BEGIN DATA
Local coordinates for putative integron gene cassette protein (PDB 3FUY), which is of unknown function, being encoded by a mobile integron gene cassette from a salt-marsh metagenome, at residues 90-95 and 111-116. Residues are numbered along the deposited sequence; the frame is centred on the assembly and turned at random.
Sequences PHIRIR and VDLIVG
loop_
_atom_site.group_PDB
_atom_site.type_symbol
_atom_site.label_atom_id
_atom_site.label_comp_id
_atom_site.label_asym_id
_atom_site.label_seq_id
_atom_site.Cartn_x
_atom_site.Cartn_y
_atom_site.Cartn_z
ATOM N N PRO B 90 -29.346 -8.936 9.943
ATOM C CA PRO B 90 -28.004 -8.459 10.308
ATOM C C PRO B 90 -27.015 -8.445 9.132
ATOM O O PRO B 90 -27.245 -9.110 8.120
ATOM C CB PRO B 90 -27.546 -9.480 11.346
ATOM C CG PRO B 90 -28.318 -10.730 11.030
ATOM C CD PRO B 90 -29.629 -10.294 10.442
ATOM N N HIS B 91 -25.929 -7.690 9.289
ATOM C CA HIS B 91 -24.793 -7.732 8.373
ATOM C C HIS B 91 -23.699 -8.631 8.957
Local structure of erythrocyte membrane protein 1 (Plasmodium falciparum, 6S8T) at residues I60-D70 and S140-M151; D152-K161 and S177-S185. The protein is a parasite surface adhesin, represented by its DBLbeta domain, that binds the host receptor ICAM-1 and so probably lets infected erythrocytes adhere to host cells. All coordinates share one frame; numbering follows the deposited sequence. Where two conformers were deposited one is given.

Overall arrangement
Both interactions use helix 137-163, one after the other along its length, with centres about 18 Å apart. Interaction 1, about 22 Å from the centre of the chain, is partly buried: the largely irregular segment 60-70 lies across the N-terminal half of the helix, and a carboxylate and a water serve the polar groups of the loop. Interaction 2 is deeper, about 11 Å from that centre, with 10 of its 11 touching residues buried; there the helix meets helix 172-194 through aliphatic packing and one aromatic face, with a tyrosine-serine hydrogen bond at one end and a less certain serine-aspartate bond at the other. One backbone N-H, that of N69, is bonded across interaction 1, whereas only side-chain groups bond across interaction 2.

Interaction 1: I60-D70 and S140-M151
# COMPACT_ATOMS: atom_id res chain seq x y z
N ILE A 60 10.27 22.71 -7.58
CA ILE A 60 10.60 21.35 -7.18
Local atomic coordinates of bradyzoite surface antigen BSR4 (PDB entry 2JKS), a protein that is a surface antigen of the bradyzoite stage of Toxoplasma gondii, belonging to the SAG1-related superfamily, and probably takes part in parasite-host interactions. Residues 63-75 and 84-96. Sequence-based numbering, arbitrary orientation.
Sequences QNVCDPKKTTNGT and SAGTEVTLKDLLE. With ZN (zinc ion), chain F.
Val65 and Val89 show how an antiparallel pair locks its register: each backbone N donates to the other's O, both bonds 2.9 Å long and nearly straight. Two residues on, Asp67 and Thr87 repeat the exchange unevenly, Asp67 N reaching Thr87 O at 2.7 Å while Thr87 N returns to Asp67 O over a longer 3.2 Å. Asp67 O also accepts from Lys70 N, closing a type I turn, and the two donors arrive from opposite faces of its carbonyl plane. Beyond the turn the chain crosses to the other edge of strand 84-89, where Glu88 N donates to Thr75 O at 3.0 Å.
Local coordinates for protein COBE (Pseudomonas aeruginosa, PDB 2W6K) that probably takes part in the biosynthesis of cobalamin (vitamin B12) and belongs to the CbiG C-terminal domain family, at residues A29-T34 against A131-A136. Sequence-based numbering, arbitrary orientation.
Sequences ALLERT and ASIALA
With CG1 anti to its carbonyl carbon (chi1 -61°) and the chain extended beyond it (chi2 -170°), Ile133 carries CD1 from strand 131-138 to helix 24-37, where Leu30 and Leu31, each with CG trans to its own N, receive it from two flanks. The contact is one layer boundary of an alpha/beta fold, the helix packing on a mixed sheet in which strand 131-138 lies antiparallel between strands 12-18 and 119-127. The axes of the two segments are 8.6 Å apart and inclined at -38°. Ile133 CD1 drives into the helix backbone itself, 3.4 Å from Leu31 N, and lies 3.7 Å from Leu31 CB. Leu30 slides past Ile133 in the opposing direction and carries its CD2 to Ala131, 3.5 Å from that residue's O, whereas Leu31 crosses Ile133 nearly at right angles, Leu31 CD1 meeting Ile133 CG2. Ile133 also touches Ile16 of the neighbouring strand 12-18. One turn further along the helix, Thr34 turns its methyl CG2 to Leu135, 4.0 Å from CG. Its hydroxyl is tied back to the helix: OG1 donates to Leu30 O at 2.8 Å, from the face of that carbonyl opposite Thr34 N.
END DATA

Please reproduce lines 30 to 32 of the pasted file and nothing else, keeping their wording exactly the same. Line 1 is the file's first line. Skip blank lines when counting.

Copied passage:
Local atomic coordinates of bradyzoite surface antigen BSR4 (PDB entry 2JKS), a protein that is a surface antigen of the bradyzoite stage of Toxoplasma gondii, belonging to the SAG1-related superfamily, and probably takes part in parasite-host interactions. Residues 63-75 and 84-96. Sequence-based numbering, arbitrary orientation.
Sequences QNVCDPKKTTNGT and SAGTEVTLKDLLE. With ZN (zinc ion), chain F.
Val65 and Val89 show how an antiparallel pair locks its register: each backbone N donates to the other's O, both bonds 2.9 Å long and nearly straight. Two residues on, Asp67 and Thr87 repeat the exchange unevenly, Asp67 N reaching Thr87 O at 2.7 Å while Thr87 N returns to Asp67 O over a longer 3.2 Å. Asp67 O also accepts from Lys70 N, closing a type I turn, and the two donors arrive from opposite faces of its carbonyl plane. Beyond the turn the chain crosses to the other edge of strand 84-89, where Glu88 N donates to Thr75 O at 3.0 Å.